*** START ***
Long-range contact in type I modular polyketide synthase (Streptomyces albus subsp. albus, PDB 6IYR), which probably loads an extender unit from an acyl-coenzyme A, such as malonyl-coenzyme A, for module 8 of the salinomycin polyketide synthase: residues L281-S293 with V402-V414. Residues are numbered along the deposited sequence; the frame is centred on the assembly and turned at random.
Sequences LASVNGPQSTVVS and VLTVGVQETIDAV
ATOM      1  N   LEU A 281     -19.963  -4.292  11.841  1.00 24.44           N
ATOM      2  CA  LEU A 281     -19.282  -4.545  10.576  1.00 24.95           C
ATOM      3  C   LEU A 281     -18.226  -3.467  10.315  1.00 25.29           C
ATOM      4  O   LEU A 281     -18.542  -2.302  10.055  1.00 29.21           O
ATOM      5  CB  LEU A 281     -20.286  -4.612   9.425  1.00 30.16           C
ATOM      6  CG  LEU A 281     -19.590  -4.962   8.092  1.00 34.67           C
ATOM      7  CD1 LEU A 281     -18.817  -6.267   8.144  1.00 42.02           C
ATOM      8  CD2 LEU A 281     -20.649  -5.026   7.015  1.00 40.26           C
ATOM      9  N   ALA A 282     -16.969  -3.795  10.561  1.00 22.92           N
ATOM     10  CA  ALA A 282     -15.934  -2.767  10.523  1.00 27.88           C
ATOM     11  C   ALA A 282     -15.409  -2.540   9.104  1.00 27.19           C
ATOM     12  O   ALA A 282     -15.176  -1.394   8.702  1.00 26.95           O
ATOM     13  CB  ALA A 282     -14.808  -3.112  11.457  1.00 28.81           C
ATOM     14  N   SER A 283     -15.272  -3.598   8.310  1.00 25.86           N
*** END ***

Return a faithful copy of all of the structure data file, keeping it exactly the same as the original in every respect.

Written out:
Long-range contact in type I modular polyketide synthase (Streptomyces albus subsp. albus, PDB 6IYR), which probably loads an extender unit from an acyl-coenzyme A, such as malonyl-coenzyme A, for module 8 of the salinomycin polyketide synthase: residues L281-S293 with V402-V414. Residues are numbered along the deposited sequence; the frame is centred on the assembly and turned at random.
Sequences LASVNGPQSTVVS and VLTVGVQETIDAV
ATOM      1  N   LEU A 281     -19.963  -4.292  11.841  1.00 24.44           N
ATOM      2  CA  LEU A 281     -19.282  -4.545  10.576  1.00 24.95           C
ATOM      3  C   LEU A 281     -18.226  -3.467  10.315  1.00 25.29           C
ATOM      4  O   LEU A 281     -18.542  -2.302  10.055  1.00 29.21           O
ATOM      5  CB  LEU A 281     -20.286  -4.612   9.425  1.00 30.16           C
ATOM      6  CG  LEU A 281     -19.590  -4.962   8.092  1.00 34.67           C
ATOM      7  CD1 LEU A 281     -18.817  -6.267   8.144  1.00 42.02           C
ATOM      8  CD2 LEU A 281     -20.649  -5.026   7.015  1.00 40.26           C
ATOM      9  N   ALA A 282     -16.969  -3.795  10.561  1.00 22.92           N
ATOM     10  CA  ALA A 282     -15.934  -2.767  10.523  1.00 27.88           C
ATOM     11  C   ALA A 282     -15.409  -2.540   9.104  1.00 27.19           C
ATOM     12  O   ALA A 282     -15.176  -1.394   8.702  1.00 26.95           O
ATOM     13  CB  ALA A 282     -14.808  -3.112  11.457  1.00 28.81           C
ATOM     14  N   SER A 283     -15.272  -3.598   8.310  1.00 25.86           N